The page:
The Seattle Mariners franchise has made waves the past week, but not in a good way. Now-former club president Kevin Mather made a fool of himself while talking for upward of 45 minutes to a Seattle-area rotary club and the video leaked online last weekend. Among the many issues with his comments were him straight-up admitting — and freely discussing — service-time manipulation. Mather has since resigned, but the aftermath lingers.
The latest? Top prospect Jarred Kelenic believes the club has been punishing him for not signing a club-friendly contract extension. Via his agent to USA Today:
“It was communicated to Jarred that had he signed that contract, he would have debuted last year,” said Brodie Scoffield, who represents Kelenic. “It was made crystal clear to Jarred — then and now — that his decision not to call him up is based on service time.
“There’s no question that if he signed that contract, he would have been in the big leagues.”
From Kelenic himself (also to USA Today):
“It wasn’t just communicated one time to me. It was told to me several times. That’s the God’s honest truth. It got old.”
Now, this situation isn’t anything like the now-famous Padres extension with Fernando Tatis Jr. Kelenic hasn’t played above Double-A. No, instead, the most likely offer was probably somewhere in the ballpark of what the White Sox have given outfielders Eloy Jimenez (six years, $43 million) and Luis Robert (six years, $50 million) before the respective debuts of either.
Kelenic, 21, was the Mets’ first-round pick in 2018 out of high school and was dealt to the Mariners in the Robinson Cano/Edwin Diaz deal. He played 117 games in 2019 between Class A, Class A-Advanced and Double-A, hitting .291/.364/.540 with 31 doubles, five triples, 23 homers, 68 RBI, 80 runs and 20 steals.
Kelenic is widely considered a top-five prospect in baseball. Last November, our CBS Sports prospect expert R.J. Anderson wrote the following on him:
Kelenic probably would’ve made his big-league debut in 2020 with a normal season. Alas, he’ll have to wait until 2021. Kelenic has the means to make up for lost time; he’s an advanced hitter who should contribute across the triple-slash categories. He has a simple, in-control swing that nonetheless permits him to generate easy, above-average power. Kelenic isn’t going to win a Gold Glove in center field, in all likelihood, but he’s playable there and may improve. As an added bonus, he should be able to steal a handful (or two) of bases a year as well.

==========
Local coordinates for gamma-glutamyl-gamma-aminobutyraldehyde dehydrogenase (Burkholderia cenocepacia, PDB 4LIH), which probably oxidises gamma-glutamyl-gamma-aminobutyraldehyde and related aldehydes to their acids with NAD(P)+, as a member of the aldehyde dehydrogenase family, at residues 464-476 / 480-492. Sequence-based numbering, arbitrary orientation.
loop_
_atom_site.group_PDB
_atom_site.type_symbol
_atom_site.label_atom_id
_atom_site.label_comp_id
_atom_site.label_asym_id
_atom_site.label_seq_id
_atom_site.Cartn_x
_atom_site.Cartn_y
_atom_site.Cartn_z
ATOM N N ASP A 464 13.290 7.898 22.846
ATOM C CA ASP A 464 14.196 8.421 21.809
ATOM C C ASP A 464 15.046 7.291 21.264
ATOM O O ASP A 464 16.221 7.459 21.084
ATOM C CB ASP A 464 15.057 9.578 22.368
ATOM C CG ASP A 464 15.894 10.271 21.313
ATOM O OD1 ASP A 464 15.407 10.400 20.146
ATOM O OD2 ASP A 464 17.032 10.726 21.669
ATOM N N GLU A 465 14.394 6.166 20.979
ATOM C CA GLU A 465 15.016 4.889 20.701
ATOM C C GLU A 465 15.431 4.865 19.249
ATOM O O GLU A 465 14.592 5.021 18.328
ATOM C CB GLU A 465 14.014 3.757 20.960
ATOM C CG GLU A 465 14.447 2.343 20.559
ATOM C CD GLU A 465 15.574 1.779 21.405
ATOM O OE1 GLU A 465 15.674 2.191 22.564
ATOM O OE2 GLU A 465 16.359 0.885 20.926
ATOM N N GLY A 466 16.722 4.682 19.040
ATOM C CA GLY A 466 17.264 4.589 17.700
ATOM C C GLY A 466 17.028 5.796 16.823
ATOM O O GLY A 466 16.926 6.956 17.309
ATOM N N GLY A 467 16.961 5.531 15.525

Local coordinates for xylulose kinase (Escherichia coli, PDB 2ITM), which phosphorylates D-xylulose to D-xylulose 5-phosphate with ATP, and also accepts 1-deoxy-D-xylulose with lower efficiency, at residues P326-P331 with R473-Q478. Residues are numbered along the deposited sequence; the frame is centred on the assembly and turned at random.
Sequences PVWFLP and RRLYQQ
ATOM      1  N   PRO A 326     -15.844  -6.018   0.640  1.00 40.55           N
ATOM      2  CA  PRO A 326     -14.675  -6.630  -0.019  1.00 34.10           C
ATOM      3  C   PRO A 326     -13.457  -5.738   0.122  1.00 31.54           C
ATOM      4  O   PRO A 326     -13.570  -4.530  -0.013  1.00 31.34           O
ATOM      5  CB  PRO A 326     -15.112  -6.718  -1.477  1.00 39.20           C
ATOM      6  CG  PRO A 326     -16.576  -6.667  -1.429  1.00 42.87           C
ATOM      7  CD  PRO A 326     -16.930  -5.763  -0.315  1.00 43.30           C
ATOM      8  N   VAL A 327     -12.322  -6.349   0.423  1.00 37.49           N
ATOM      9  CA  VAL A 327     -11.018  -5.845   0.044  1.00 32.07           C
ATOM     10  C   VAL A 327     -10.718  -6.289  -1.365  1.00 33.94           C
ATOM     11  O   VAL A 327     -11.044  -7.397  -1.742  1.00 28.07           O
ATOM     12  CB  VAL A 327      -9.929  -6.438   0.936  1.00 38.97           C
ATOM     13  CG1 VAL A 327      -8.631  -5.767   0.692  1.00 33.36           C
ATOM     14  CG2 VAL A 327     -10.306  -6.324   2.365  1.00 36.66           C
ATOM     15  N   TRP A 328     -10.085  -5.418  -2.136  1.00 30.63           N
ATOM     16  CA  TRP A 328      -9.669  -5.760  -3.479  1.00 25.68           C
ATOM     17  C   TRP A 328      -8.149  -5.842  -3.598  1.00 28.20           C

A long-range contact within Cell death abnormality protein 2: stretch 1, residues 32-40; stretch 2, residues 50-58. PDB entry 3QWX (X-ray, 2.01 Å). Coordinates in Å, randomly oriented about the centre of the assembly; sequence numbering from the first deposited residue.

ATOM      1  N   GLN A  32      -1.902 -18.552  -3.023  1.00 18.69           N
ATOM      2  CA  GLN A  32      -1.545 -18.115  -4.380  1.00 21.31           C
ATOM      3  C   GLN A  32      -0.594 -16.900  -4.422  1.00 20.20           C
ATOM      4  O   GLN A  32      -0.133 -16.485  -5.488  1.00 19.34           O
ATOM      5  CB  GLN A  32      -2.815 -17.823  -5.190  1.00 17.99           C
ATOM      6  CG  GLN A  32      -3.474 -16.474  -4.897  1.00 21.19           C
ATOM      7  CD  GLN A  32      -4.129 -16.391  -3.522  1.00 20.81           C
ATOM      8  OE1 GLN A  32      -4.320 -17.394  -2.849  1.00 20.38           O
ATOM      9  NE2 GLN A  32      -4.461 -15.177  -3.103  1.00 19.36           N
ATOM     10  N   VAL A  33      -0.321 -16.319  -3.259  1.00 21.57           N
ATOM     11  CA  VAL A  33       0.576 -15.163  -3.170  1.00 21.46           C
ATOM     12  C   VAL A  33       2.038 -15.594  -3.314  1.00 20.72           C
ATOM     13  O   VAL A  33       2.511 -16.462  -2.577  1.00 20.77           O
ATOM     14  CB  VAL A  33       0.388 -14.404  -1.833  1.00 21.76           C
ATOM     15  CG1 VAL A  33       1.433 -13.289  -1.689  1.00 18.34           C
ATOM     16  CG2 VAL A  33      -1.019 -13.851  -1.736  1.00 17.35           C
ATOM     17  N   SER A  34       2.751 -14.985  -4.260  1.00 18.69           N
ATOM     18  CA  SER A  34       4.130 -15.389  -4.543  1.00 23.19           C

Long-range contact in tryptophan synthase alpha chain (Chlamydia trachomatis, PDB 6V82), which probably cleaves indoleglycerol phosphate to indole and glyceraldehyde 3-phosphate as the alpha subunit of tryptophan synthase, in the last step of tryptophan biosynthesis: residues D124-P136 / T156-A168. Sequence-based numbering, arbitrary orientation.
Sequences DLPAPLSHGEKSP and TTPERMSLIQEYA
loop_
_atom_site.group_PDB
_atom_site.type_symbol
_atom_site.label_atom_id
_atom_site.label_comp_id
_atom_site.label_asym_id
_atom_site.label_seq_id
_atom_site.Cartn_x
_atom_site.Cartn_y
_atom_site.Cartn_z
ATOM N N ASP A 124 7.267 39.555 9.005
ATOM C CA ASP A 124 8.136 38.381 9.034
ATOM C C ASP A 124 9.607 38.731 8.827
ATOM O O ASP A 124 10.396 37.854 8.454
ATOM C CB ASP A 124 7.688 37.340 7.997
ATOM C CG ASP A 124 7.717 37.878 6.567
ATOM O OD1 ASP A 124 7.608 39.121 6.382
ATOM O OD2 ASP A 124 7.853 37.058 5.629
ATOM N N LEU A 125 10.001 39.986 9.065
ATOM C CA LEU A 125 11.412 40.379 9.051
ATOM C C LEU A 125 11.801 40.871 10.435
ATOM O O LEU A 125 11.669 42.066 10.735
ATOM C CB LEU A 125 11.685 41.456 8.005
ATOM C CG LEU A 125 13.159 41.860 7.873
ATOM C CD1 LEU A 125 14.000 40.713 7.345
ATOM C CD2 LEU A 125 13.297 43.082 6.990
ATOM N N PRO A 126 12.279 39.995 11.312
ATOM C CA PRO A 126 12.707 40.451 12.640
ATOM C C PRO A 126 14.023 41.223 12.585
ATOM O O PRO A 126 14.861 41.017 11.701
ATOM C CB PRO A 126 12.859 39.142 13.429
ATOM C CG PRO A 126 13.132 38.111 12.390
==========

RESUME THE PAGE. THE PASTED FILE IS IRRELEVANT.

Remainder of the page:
Despite the departure of Mather, the Mariners’ front office, specifically general manager Jerry Dipoto, denies holding Kelenic back for anything other than baseball reasons. Again, via USA Today:
“I’m not sure how you construe a service-time manipulation with a 21-year old player who has played (21) games above A-ball,” Dipoto said on a Zoom call, “and has not yet achieved 800 plate appearances as a professional player. That would be an unprecedented run to the big leagues that hasn’t happened in three decades (since Alex Rodriguez in 1994).
“While Jarred is a wildly talented player, we do want to make sure that he has checked off the boxes in development because it’s incumbent on us, not just for the good of the Mariners, but for the benefit of Jarred Kelenic to make sure he has been fully developed.”
Mather did discuss Kelenic’s decision to turn down the Mariners offer in his rotary club Zoom call, saying the Mariners offered “substantial money” but “in his words, he’s going to bet on himself.”
Regardless of Dipoto’s salient points here, the ballclub has now lost the benefit of the doubt. As noted, the aftermath of Mather’s comments linger and we’re all left believing that Kelenic and his agent have legitimate beef.